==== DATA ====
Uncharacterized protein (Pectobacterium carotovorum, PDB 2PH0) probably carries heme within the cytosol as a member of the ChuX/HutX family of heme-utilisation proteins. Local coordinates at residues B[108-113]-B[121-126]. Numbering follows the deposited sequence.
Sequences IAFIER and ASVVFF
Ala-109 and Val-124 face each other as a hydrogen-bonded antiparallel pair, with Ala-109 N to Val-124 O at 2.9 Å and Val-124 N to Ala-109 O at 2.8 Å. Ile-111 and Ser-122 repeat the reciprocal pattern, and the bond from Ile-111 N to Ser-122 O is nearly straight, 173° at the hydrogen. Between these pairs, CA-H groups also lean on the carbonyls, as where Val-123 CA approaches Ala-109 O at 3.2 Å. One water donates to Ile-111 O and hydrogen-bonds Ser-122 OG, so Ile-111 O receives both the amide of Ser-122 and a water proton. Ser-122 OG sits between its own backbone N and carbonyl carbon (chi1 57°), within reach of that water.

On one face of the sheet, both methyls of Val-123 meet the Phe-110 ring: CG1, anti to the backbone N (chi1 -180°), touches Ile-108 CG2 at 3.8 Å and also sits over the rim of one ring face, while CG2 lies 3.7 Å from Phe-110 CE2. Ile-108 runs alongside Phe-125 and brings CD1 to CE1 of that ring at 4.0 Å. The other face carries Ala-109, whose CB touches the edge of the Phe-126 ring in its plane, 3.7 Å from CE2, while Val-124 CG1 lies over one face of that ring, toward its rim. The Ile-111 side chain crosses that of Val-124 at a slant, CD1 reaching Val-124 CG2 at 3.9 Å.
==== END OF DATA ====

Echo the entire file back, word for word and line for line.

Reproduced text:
Uncharacterized protein (Pectobacterium carotovorum, PDB 2PH0) probably carries heme within the cytosol as a member of the ChuX/HutX family of heme-utilisation proteins. Local coordinates at residues B[108-113]-B[121-126]. Numbering follows the deposited sequence.
Sequences IAFIER and ASVVFF
Ala-109 and Val-124 face each other as a hydrogen-bonded antiparallel pair, with Ala-109 N to Val-124 O at 2.9 Å and Val-124 N to Ala-109 O at 2.8 Å. Ile-111 and Ser-122 repeat the reciprocal pattern, and the bond from Ile-111 N to Ser-122 O is nearly straight, 173° at the hydrogen. Between these pairs, CA-H groups also lean on the carbonyls, as where Val-123 CA approaches Ala-109 O at 3.2 Å. One water donates to Ile-111 O and hydrogen-bonds Ser-122 OG, so Ile-111 O receives both the amide of Ser-122 and a water proton. Ser-122 OG sits between its own backbone N and carbonyl carbon (chi1 57°), within reach of that water.

On one face of the sheet, both methyls of Val-123 meet the Phe-110 ring: CG1, anti to the backbone N (chi1 -180°), touches Ile-108 CG2 at 3.8 Å and also sits over the rim of one ring face, while CG2 lies 3.7 Å from Phe-110 CE2. Ile-108 runs alongside Phe-125 and brings CD1 to CE1 of that ring at 4.0 Å. The other face carries Ala-109, whose CB touches the edge of the Phe-126 ring in its plane, 3.7 Å from CE2, while Val-124 CG1 lies over one face of that ring, toward its rim. The Ile-111 side chain crosses that of Val-124 at a slant, CD1 reaching Val-124 CG2 at 3.9 Å.